3. The more error prone is an interpretive model, the less frequently the New Testament uses it. Thus the New Testament employs p’shat, remez, drash, and sod in decreasing frequency.
Mysticism attracts people with a promise of a deeper experience with God that transcends the need for righteousness. Because of this, there is a persistent temptation to create a biblical mystique by emphasizing hints, allegories, and hidden themes above simple understanding. This is the area that Paul was warning Timothy about.
4. The New Testament books that favor a Jewish audience have the highest frequency of remez, drash, and sod. Matthew, Hebrews, and the writings of John contain the highest concentrations of this material, whereas Paul’s letters use it very sparingly. This suggests that their use today has favorable implications for Jewish evangelism. Also by communicating outright that these are Jewish authors using Jewish principles of interpretation, we disarm the efforts of the anti-missionaries, who stridently use the quotes in Matthew to turn the ears of seeking Jews from the claims of Messianic Judaism.
5. Remezim derive their meaning by semantic association with New Testament events or by communicating universal principles in pictorial form.
6. Drashim make room for expanded meditation on major p’shat themes. One can even see where the force of the allegory stems from the maxim, “History repeats itself.” Thus the choice of Abram to father a child by Hagar stems from the same misunderstanding driving the Galatian churches to choose justification by self-effort. The meaning of an allegory does not derive from a symbolic language of the scriptures, but on the common behaviors in the human heart that link past events to a current situation.
7. There is some room for seeking hidden messages in the scriptures, subject to the restrictions noted above. An important criterion before teaching from such a text, though, is for us to discern author intent. One could imagine the human author intentionally hiding a message in his text and that he gives clues to its presence. Such a criterion protects us from efforts like the equi-distant letter sequences concept discussed by Michael Drosnin in his book The Bible Code15.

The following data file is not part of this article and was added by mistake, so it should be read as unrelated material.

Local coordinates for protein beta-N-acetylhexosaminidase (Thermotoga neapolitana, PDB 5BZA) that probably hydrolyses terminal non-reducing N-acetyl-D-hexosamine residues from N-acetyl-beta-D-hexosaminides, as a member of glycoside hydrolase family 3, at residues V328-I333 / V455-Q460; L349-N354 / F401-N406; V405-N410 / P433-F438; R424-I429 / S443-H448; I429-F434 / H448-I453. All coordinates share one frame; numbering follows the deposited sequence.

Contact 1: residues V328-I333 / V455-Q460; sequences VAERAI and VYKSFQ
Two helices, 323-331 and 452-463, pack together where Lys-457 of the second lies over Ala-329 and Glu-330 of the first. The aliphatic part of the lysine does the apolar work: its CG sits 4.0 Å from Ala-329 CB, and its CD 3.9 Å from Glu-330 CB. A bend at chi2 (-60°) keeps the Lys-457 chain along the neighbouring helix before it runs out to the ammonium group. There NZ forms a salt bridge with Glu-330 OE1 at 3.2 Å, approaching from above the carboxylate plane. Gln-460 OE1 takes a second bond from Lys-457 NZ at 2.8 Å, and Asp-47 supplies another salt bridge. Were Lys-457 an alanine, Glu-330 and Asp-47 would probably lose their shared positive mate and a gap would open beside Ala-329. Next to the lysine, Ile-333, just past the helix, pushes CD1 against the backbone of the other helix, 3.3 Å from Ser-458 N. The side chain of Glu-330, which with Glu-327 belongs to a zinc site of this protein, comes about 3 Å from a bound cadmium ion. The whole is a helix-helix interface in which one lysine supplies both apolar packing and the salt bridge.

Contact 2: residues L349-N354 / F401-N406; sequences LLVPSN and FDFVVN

This is certainly true of Genesis 1:1, where one can connect aleph and tov (the basics of language) with the phrase “And God said.”
The abrupt appearance and disappearance of Melchizedek, who was obviously of great significance to Abram, leaves us wondering who he was and why more is not said about him.
This is not a call for a radical change in scholarly hermeneutics. The grammatical and historical approach to the scriptures is the foundation of understanding Biblical truth. It remains the only basis by which we can objectively discuss the doctrines of our belief.
When it comes to communicating doctrine, we should allow ourselves greater latitude. This, of course, also means that we must communicate to our hearers the 4 interpretive modes, their principles and their boundaries. As in all that we do: “the goal of our instruction is love from a pure heart and a good conscience and a sincere faith” (1 Timothy 1:5). It is not to sound mystical. It is not to sound enlightened. It is not to seek our own glory. Instead, like the writers of the New Testament, we have a gospel of regeneration to communicate to a lost and dying world. That world consists of right and left brained people, who have different learning modes. The use of p’shat, remez, drash, and sod can broaden our audience and enhance the effectiveness of our teaching.
Here are some examples this point:
Moses the lawgiver could not lead the Israelites into Canaan, because he violated the command of God to speak to the rock. He struck the rock instead (Numbers 20:3-11). Instead, it was Joshua who led the Israelites into Canaan. Of all the first generation that left Egypt, only Joshua and Caleb entered the land.
Moses typifies the failure and sternness of the Law. Unless obedience is perfect, we are doomed to judgement and kept out of the Promised Land.
Joshua typifies salvation. Not only did Joshua and Caleb enter the land because of their faith, but Joshua’s name means “The Lord’s Salvation.” It was the “Lord’s Salvation” that led the Israelites into the Promised Land.
Caleb hints at the salvation of the Gentiles. Caleb means “Dog,” a euphemism for Gentiles, a remez of the coming salvation of the Gentiles by faith.
In his book, Explore the Book, J. Sidlow Baxter has this observation about the missing name of God in the Book of Esther.
As a matter of fact the name of God does occur in this Book of Esther, in a most remarkable way. The name “Jehovah” is secretly hidden four times in an acrostic form, and the name Eyeh (“I am that I am”) once. In several ancient manuscripts the acrostic consonants which represent the name are written larger, to make them stand out, as though we might write it in English thus – JeHoVaH. There are no other acrostics in the book, so that the intentionalness of these five is clear. The five places where the acrostics occur are i. 20; v. 4; v. 13; vii. 7; vii. 5.